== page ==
Nefarious is a new indie game from two person developer StarBlade. A side scrolling platformer; players take on the role of Crow, a super villain bent on kidnapping various princess’ from around the globe in a plot to rule the world. Be the bad guy and pound heroes into the ground with your giant robot in this reversal of roles game. Just be careful, being bad feels so good.
Nefarious came to PC last year and while it received mixed reviews, I was curious to see how a game where you play the villain translated to consoles. I love when games try something different. Nefarious is definitely unique, even if flawed. The various levels are all visually interesting and the story is very well written and hilarious at times. Crow reminded me of the star of Megamind, where Will Ferrell voiced a cheesy super villian who has a change of heart. Over the course of Nefarious, Crow as a character really comes to life and we see that villain doesn’t always mean “evil”.
Gameplay in Nefarious is obviously inspired by the Mega Man series. Combat is simple at first, with a standard melee attack and eventually Crow can fire grenades using the right analog stick to aim. With various upgrades these grenades can be altered to your playstyle. They are also useful as a way to gain a higher jump. As Crow kidnaps the various princess, they each will give him special abilities as he literally carries them away over his shoulder. One lets him throw axes as she beats on him, another will let him jump higher and so on. Collecting coins, or “lucre” as they call it, lets Crow purchase upgrades like health and more attacks.
While some of these upgrades and gameplay mechanics are interesting, I did find some issues with hitboxes and controls not being as responsive as they should be and it got a little frustrating in later levels. I think my favorite gameplay aspect of Nefarious has to be the humorous use of other gameplay styles. For example, one particular fight is done in an old JRPG style and of course Crow is the screen filling baddie taking on the three “heroes” in a fun turn based setup.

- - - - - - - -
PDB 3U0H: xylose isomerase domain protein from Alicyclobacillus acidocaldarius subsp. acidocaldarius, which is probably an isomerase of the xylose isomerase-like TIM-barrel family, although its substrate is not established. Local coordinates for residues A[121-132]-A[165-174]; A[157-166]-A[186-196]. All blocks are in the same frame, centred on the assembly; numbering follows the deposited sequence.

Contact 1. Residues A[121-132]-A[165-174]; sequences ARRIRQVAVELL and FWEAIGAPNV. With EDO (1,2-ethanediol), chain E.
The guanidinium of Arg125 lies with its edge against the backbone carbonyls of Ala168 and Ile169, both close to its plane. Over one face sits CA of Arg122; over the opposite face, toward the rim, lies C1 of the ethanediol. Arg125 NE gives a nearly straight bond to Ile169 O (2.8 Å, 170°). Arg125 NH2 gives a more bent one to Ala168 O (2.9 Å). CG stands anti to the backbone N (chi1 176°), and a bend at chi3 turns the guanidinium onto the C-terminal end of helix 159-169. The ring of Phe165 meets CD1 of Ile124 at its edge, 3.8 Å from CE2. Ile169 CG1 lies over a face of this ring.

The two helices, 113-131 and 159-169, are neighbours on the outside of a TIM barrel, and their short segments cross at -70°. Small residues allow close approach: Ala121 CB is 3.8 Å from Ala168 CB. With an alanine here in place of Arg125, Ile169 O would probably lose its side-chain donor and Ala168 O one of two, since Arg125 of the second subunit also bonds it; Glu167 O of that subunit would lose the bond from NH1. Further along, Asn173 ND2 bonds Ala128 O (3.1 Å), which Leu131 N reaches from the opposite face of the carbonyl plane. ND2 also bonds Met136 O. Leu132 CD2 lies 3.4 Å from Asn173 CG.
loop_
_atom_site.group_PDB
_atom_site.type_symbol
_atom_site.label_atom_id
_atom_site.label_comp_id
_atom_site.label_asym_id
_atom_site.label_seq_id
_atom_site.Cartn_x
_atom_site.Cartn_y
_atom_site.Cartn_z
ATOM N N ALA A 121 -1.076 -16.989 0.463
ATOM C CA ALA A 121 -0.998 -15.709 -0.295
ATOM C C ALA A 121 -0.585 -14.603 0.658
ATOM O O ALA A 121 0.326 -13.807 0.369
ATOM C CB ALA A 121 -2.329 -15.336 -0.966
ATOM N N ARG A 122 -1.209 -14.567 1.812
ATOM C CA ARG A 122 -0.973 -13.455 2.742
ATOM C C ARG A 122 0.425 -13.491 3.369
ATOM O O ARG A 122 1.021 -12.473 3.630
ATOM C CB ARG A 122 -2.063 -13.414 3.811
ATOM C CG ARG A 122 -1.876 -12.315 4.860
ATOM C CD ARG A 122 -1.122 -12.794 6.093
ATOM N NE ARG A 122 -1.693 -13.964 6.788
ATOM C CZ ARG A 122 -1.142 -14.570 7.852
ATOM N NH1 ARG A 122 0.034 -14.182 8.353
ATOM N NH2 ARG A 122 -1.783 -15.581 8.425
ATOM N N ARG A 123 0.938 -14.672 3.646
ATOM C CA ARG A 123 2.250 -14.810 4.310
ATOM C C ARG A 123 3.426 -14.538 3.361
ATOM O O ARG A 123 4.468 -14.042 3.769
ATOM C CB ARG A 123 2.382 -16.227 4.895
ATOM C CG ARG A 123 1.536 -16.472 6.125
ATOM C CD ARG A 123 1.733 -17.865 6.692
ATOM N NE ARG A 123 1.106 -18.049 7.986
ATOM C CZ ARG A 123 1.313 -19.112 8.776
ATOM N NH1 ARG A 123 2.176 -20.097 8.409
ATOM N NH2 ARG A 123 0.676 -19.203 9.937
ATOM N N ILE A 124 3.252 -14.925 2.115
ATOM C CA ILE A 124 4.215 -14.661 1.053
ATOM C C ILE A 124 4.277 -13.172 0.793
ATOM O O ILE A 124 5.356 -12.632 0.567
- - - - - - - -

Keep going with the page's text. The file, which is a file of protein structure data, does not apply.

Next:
Graphically Nefarious is very retro in many ways, reminding me of the Mega Man games of the PS1 era. I was also very impressed with the unique graphical aspects to some levels. The undersea level in particular looks very cool. When mocking a particular game the graphics will change to mimic it more. Music in Nefarious is very catchy and fits the game well. I found many of the tunes getting stuck in my head.
The story and writing in Nefarious are the highlight of the whole game. The humorous way Crow interacts and some of the conversations, particularly between he and his lead hench Becky, are priceless. As the game progresses you get to know more about each princess and Crow himself. It has some surprising amount of heart and I would love to see more done with these characters and the setting. I would totally play a more modern version with lampoons of more current games. If the guys at StarBlade go for a sequel hopefully more time and money can be invested for a bigger game because as fun as a side scrolling retro game is, many players will pass due to the antiquated look of Nefarious.
Levels can be repeated in Nefarious to gain more lucre and build up Crow, but otherwise there isn’t a whole lot of replay value. At an MSRP of $14.99 do not expect a long play time. At about four hours though Nefarious does provide a good time and should be checked out by fans of side scrollers and unique indie games. I am kind of surprised a second player option wasn’t added. They could of given Becky to player two and increased the fun!
Overall Nefarious is a solid indie with some really creative and unique aspects. If the platforming gameplay was just little more responsive I could of seen it being one of the better indies of the year. While over too quickly, the humorous story and writing should keep older gamers laughing at the various references, especially playing the villain role in the boss fights. Any side-scrolling platformer fan should enjoy Nefarious. Everyone else should respect it for it’s bucking the system and doing something different. In a world full of games with cheesy heroes, try Nefarious and find out how good it feels to be bad.